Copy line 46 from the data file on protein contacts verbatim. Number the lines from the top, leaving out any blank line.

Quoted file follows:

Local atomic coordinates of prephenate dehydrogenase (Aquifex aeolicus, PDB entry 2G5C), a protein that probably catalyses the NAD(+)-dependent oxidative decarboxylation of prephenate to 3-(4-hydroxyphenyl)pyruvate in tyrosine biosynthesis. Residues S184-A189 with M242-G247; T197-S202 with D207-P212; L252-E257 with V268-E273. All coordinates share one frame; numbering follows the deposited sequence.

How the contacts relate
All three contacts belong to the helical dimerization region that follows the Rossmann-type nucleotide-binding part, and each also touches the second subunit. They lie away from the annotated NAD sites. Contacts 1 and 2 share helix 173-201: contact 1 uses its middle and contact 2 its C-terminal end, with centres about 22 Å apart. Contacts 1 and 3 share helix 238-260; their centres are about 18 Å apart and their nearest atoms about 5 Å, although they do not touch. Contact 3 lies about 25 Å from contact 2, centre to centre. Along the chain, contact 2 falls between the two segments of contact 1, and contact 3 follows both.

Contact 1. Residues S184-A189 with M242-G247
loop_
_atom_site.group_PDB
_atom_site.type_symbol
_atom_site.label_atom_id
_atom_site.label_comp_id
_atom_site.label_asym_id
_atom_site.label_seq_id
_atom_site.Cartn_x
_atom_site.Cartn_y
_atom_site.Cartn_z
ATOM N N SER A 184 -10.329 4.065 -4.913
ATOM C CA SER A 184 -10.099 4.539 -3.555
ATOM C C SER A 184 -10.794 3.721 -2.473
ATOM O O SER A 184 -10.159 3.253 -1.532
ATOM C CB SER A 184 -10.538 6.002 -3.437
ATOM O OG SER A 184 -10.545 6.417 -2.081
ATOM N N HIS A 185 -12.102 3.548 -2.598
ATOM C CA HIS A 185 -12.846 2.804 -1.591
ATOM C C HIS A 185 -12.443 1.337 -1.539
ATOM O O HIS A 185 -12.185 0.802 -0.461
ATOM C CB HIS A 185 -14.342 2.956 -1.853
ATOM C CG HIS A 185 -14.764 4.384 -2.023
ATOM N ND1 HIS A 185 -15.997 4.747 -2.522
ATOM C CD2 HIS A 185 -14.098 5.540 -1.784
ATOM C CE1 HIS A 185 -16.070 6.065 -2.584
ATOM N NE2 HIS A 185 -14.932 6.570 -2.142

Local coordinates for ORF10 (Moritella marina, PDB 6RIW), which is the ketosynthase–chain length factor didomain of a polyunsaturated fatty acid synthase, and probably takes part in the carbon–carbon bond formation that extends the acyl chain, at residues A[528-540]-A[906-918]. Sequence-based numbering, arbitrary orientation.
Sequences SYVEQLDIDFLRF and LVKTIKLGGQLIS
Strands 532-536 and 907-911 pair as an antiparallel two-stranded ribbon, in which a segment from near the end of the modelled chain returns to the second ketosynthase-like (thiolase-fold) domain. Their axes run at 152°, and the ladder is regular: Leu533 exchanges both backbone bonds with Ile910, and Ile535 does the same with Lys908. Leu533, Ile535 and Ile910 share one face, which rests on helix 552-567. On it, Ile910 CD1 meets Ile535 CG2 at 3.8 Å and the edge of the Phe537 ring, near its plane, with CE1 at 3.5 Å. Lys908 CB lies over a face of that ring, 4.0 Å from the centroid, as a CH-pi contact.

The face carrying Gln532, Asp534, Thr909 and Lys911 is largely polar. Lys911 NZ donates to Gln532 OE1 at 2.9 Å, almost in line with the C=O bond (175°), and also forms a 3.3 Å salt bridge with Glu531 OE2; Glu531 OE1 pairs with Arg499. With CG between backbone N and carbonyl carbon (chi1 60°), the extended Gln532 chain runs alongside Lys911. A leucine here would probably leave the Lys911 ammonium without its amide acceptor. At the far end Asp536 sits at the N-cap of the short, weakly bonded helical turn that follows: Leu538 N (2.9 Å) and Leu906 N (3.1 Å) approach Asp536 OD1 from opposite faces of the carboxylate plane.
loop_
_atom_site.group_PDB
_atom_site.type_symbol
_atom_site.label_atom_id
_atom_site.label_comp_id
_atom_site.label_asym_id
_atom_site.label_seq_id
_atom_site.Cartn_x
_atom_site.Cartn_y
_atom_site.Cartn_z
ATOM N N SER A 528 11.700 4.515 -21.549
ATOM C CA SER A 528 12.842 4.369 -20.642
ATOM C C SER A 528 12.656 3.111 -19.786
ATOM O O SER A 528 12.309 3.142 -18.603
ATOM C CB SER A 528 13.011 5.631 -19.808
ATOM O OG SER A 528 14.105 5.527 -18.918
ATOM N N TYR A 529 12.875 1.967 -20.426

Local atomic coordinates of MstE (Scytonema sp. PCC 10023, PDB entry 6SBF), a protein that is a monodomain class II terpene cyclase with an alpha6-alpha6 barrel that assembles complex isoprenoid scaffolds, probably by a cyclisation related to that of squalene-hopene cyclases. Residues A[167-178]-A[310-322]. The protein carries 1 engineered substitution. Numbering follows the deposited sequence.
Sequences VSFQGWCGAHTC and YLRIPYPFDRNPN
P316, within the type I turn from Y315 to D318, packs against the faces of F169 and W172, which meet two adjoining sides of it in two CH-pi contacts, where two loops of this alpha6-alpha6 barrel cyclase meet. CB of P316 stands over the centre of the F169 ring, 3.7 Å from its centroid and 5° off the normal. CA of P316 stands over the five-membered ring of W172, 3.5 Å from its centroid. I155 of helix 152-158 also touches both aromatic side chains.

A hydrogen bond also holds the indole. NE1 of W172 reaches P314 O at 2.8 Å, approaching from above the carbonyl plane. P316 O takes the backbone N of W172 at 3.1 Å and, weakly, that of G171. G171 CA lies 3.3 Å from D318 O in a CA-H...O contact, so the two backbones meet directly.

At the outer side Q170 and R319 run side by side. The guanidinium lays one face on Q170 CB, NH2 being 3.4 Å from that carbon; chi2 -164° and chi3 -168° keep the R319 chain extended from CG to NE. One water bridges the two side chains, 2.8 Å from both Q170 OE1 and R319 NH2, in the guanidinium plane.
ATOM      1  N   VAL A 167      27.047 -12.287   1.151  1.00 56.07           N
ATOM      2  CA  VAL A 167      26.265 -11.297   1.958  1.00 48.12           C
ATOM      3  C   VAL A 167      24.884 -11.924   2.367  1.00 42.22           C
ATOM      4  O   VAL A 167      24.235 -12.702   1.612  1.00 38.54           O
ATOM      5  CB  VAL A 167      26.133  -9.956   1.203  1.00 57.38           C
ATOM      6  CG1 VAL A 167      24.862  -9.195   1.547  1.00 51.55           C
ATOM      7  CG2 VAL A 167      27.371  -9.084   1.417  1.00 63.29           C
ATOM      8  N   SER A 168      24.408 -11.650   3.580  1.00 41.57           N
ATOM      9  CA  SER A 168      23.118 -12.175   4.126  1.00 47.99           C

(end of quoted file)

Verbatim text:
ATOM C CA SER A 528 12.842 4.369 -20.642